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Global list of substitutes for ingredients

post #1 of 49
Thread Starter 
Let's establish a global list of substitutes and definitions of cake decorating ingredients, etc.

"What's half and half?" "What does a stick of butter weigh?"

"What are Graham Crackers?" "What is Dream Whip?"

"We don't have Crisco; can I use Copha?" "Is that a 20ml or 15ml Tblspn?

How often do we read similar queries on CC?

We're spread across the world and I know I'm not the only one who is sometimes confused by cake decorating ingredients that don't exist in Australia, or wherever.

I would like to establish a Google doc where we can share substitutes and definitions around the globe. I need your help!

Could CCers please post relevant details or queries here so that I can get started on integrating the information? Don't forget to identify the country of relevance.

Thank you Melvira for your advice and everyone in anticipation of your input.
All the best,
Cheryl
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post #2 of 49
Good idea icon_smile.gif I always have this problem here in NZ.

We don't have corn syrup here, but we have glucose. To make it the same consistency as corn syrup, put two teaspoons of warm water into a measuring cup, then fill it up to the 1/2 cup mark with glucose, and stir it in.

Half & Half - I use lite cream.
post #3 of 49
Quote:
Originally Posted by zespri

Good idea icon_smile.gif I always have this problem here in NZ.

We don't have corn syrup here, but we have glucose. To make it the same consistency as corn syrup, put two teaspoons of warm water into a measuring cup, then fill it up to the 1/2 cup mark with glucose, and stir it in.

Half & Half - I use lite cream.



In the UK, I believe corn syrup if Golden Syrup - at least that's what I use. If I'm wrong it'd be nice to know.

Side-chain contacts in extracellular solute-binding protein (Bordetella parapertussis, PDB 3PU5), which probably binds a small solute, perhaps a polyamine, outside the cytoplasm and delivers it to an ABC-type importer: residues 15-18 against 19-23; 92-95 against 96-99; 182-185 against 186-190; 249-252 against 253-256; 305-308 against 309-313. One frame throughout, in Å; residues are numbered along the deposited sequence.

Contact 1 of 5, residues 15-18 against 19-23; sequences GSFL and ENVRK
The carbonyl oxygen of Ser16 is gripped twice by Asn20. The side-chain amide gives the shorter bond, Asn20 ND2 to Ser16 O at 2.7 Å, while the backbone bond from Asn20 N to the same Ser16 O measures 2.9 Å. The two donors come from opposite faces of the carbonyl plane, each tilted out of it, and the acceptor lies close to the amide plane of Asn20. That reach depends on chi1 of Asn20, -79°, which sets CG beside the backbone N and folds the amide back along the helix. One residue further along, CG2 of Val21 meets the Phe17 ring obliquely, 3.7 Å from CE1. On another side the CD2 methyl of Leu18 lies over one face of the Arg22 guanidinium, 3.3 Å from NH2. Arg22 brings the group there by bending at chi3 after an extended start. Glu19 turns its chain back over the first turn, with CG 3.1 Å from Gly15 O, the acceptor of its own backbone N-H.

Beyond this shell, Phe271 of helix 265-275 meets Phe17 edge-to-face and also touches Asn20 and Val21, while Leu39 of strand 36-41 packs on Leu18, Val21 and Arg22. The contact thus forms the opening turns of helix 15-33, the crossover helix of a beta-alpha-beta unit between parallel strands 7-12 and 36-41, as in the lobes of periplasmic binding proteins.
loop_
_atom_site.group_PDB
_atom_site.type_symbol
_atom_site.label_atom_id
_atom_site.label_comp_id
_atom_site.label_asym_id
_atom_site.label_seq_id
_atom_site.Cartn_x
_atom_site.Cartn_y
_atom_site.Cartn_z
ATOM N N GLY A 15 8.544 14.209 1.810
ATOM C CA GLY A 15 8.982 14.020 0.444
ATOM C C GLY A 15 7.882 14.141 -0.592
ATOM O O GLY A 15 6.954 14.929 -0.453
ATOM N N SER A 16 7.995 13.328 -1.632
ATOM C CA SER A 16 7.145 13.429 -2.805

post #4 of 49
Thread Starter 
This is great! Good to hear from you.

Zespri, I understand you started the thread" Kiwis check in here!"? Given The horrific earthquake you are currently dealing with, I feel it's not appropriate for me to ask for any input from your friends at this stage. My thoughts are with you and with everyone in Christchurch and New Zealand. Hopefully, in time, some of your friends may like to have some input here. Thank you for yours.

I also note your comments in the above-mentioned thread that a USA cup is 240mls and a NZ cup is 250 mls (250mls in Australia too.)

Also that a NZ tablespoon is 15mls whilst an Austalian tablespoon is 20mls.
Who'd like to define an English, American or European tablespoon? I think in Europe they talk in mls and grams - no spoon or cup measures; is this right?
Chala86 - my own comment on corn syrup vs golden syrup would be that golden syrup is thicker, sweeter, darker and stronger in flavour; we have both in Australia. Any other comments on this?

Thanks again for your input; please keep it coming.
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post #5 of 49
oh boy.. this could be a long one. I am an American expat living in Ireland. It has taken me 7 years to manage my way thru the translations!

Half and Half is half milk half cream. If you are in Uk or those type places, DONT use double cream. I have found that different countries produce creams with different fat contents... Whipping cream = UK double cream. Lite cream = regular UK cream or all Irish creams.

Corn Syrup is best replaced with Golden syrup - the off shoot from sugar refining. In fact, I prefer to use Golden syrup rather than importing corn syrup.

Crisco is a vegetable fat shortening - pure white in colour and very soft. The closest thing I can find here to it is Trex (and they have stopped carrying in in Ireland icon_cry.gif ). It is NOT coconut oil, it is NOT margarine...

When US says semi-sweet chocolate they mean approximately 50- 60% cocoa content. Bittersweet is 68-72% cocoa content.
A "stick" of butter is a quarter of a pound - 4 ounces or 114grams.

Dreamwhip is a non-dairy whipped topping = sold under the name Angel Delight or Tesco makes an equivalent and puts the word delight in its name - be sure to use the VANILLA only.